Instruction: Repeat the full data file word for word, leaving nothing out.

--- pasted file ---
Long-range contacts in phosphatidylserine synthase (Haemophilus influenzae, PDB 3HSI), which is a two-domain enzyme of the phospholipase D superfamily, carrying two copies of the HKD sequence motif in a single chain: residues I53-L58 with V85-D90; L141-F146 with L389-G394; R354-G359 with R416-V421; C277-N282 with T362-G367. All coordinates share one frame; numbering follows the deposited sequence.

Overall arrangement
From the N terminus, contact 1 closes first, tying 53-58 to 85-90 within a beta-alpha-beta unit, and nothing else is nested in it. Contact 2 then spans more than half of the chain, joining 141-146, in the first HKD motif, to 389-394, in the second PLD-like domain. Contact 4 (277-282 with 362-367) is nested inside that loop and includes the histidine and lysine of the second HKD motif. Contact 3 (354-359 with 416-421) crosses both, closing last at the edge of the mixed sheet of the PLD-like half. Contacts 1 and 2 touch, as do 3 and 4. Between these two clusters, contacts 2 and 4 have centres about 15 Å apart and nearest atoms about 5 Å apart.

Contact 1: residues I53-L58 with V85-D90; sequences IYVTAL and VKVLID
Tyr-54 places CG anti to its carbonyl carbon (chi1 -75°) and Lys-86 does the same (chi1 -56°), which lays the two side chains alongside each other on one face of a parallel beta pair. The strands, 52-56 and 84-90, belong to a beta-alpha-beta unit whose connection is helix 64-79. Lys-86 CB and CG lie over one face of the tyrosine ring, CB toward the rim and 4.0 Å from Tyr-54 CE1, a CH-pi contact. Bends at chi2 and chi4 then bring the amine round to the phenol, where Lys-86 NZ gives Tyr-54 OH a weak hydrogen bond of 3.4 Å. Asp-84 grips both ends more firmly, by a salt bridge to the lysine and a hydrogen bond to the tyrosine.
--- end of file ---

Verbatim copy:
Long-range contacts in phosphatidylserine synthase (Haemophilus influenzae, PDB 3HSI), which is a two-domain enzyme of the phospholipase D superfamily, carrying two copies of the HKD sequence motif in a single chain: residues I53-L58 with V85-D90; L141-F146 with L389-G394; R354-G359 with R416-V421; C277-N282 with T362-G367. All coordinates share one frame; numbering follows the deposited sequence.

Overall arrangement
From the N terminus, contact 1 closes first, tying 53-58 to 85-90 within a beta-alpha-beta unit, and nothing else is nested in it. Contact 2 then spans more than half of the chain, joining 141-146, in the first HKD motif, to 389-394, in the second PLD-like domain. Contact 4 (277-282 with 362-367) is nested inside that loop and includes the histidine and lysine of the second HKD motif. Contact 3 (354-359 with 416-421) crosses both, closing last at the edge of the mixed sheet of the PLD-like half. Contacts 1 and 2 touch, as do 3 and 4. Between these two clusters, contacts 2 and 4 have centres about 15 Å apart and nearest atoms about 5 Å apart.

Contact 1: residues I53-L58 with V85-D90; sequences IYVTAL and VKVLID
Tyr-54 places CG anti to its carbonyl carbon (chi1 -75°) and Lys-86 does the same (chi1 -56°), which lays the two side chains alongside each other on one face of a parallel beta pair. The strands, 52-56 and 84-90, belong to a beta-alpha-beta unit whose connection is helix 64-79. Lys-86 CB and CG lie over one face of the tyrosine ring, CB toward the rim and 4.0 Å from Tyr-54 CE1, a CH-pi contact. Bends at chi2 and chi4 then bring the amine round to the phenol, where Lys-86 NZ gives Tyr-54 OH a weak hydrogen bond of 3.4 Å. Asp-84 grips both ends more firmly, by a salt bridge to the lysine and a hydrogen bond to the tyrosine.